“Brooklyn is exploding right now,” says Nathan Kensinger, and he should know. For months, the documentary filmmaker and photographer has been working hard on the lineup for the 17th annual Brooklyn Film Festival, which kicks off this Friday.
It’s Kensinger’s fifth year working as a programming director for the festival, which prides itself on screening “things that mainstream theaters aren’t showing”: there are no studio backed films, and the lineup is typically composed of first or second features. Competition is purely submissions-based, and each year the organizers receive around 2,000 entries. This year, Kensinger and his team of 20 screeners and programmers have selected 107 films.
“We’re really a festival of discovery,” Kensinger points out, proudly. He could hardly find a better spot than Williamsburg (specifically, indieScreen, Wythe Hotel and Windmill Studios) for premiering avant-garde cinema. “It’s a very Brooklyn event,” says Kensinger, “and a festival in the truest sense of the word: celebrating the films and their creators.” He gave us some of his picks, and the local movies to watch.
Spotlight on North Brooklyn: Documentary shorts from the hood
“Damn you, gentrifiers!” May as well be the tagline for the collective offerings from our neighborhood documentarians, as they chronicle the changing face of Williamsburg and Greenpoint.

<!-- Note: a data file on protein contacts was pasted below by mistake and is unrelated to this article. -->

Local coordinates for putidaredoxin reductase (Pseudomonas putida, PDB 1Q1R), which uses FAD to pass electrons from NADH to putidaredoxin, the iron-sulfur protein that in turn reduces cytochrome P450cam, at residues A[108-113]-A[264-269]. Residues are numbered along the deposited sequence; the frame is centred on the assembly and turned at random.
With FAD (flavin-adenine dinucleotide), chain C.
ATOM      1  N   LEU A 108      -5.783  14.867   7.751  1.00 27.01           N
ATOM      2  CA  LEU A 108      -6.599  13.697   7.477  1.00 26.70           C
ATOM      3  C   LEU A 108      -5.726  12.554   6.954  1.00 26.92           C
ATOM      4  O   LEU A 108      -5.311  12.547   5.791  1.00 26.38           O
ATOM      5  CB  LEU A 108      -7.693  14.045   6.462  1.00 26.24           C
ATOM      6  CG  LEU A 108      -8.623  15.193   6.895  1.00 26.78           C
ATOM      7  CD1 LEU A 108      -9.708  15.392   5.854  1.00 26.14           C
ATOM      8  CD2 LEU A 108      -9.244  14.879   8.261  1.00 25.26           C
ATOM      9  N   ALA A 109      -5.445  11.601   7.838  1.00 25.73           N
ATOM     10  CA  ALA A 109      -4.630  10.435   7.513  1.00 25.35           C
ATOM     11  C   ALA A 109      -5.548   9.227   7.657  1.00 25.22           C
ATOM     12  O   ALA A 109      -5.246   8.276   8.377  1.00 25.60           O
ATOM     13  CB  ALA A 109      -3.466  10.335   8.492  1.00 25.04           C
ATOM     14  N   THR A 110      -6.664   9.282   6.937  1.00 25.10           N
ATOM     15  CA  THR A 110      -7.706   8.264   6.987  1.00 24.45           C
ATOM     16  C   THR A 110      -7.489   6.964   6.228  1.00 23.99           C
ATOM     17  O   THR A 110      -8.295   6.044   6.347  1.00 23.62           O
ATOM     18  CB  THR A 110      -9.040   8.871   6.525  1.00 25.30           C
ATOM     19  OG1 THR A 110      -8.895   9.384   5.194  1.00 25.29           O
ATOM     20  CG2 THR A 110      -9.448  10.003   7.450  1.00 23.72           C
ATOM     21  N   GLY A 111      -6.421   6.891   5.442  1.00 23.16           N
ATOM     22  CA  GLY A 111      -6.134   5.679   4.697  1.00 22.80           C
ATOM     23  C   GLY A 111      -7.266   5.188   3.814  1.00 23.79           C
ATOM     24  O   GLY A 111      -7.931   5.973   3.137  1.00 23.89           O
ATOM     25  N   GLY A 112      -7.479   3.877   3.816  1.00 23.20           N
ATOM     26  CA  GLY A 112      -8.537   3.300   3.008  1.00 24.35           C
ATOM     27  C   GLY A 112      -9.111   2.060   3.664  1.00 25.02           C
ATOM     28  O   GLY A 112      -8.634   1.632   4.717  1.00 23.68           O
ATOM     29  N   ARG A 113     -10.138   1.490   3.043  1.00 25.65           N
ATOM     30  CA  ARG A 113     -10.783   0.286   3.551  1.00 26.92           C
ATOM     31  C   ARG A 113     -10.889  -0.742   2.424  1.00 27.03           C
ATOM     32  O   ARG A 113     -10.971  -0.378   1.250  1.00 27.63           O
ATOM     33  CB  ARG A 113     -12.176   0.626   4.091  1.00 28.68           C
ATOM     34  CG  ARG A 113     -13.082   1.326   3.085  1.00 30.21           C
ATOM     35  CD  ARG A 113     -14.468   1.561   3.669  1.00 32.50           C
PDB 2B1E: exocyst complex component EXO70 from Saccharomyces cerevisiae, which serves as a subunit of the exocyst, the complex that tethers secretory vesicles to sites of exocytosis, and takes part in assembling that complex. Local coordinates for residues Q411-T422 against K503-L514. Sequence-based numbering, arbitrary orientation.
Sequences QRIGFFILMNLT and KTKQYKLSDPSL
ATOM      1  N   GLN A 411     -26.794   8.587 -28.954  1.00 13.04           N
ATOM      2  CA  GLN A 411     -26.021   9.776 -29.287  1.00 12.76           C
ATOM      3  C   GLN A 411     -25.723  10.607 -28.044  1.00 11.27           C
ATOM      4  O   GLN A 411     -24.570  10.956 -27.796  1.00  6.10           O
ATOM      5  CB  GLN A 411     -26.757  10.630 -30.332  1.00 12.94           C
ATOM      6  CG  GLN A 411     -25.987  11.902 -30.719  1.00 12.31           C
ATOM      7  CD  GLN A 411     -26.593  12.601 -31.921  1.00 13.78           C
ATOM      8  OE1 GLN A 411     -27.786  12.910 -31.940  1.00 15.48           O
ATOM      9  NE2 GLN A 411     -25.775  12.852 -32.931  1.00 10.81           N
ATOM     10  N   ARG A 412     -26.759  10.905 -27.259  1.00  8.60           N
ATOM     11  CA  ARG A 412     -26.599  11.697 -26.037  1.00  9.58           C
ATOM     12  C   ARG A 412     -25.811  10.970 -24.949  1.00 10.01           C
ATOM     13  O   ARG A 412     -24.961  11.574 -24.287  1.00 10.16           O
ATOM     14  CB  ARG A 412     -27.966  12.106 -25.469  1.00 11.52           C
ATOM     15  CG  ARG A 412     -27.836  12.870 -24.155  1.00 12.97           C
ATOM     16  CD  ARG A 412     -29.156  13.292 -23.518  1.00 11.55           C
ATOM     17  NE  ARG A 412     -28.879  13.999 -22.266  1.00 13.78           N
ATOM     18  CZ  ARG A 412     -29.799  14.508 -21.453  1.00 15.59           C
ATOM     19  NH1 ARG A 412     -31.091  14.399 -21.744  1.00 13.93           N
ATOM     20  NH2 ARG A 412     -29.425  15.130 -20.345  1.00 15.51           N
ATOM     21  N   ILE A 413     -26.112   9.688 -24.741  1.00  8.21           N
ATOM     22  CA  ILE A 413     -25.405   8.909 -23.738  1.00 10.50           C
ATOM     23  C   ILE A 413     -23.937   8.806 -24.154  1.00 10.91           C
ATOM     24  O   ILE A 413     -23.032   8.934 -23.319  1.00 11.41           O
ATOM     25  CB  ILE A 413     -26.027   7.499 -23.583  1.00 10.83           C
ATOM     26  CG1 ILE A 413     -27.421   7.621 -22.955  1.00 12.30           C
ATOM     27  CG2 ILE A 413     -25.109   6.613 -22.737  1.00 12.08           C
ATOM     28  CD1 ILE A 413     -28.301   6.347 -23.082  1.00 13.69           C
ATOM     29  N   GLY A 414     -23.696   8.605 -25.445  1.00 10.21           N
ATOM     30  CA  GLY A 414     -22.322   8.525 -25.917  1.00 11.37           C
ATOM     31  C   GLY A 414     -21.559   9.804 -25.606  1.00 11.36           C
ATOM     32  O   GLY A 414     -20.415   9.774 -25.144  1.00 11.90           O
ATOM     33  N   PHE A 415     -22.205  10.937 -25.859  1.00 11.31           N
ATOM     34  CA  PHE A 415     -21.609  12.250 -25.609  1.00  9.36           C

June 1 and 2
An immersive look at a Caribbean Sports Club in Williamsburg, this film centers on the club’s flamboyant owner and colorful regulars as they battle the neighbourhood’s rapid gentrification. Described by festival organisers as “a love letter to Nuyorican culture.”
2. Peter Pan Bakery
June 1 and 2
A documentary short about “the amazing Greenpoint donut shop,” as Kensinger puts it: another movie focusing on an age-old institution that perseveres in a neighbourhood of constant flux, but this time with a cheery perspective.
4. The Last Bread
June 1 and 2
A paeon to one more victim of gentrification, this documentary focuses on the final days of a small Williamsburg bakery as it prepares to shut its doors after seventeen years in business.
Picks from further afield
5. The Impeccables
June 2 and 5
A Turkish feature film about two sisters on an angst-ridden visit to their idyllic childhood holiday home. “Turkey has some amazing films coming out right now,” says Kensinger. “It’s a lesser-known film culture that’s just coming into its own.”
6. Traffic Department
June 4 and 7
A top box office hit in Poland, which will celebrate its U.S premiere at the BFF. The film follows the lives of seven officers in Warsaw’s traffic department. The friends’ seemingly fulfilling existence is disturbed when one of them gets murdered, and another becomes a suspect.
7. Boy Saloum
June 1 and June 8
In 2011, a group of Senegalese rappers created a social movement to take on the oppressive government regime. This documentary chronicles their fight to uphold the constitution. “I knew nothing about that story before I saw this film,” says Kensinger, with satisfaction.
This year the “BFF Exchange” will provide an afternoon of conversation and networking, with panels on the future of the Brooklyn movie landscape and lessons from the field of collaborative filmmaking.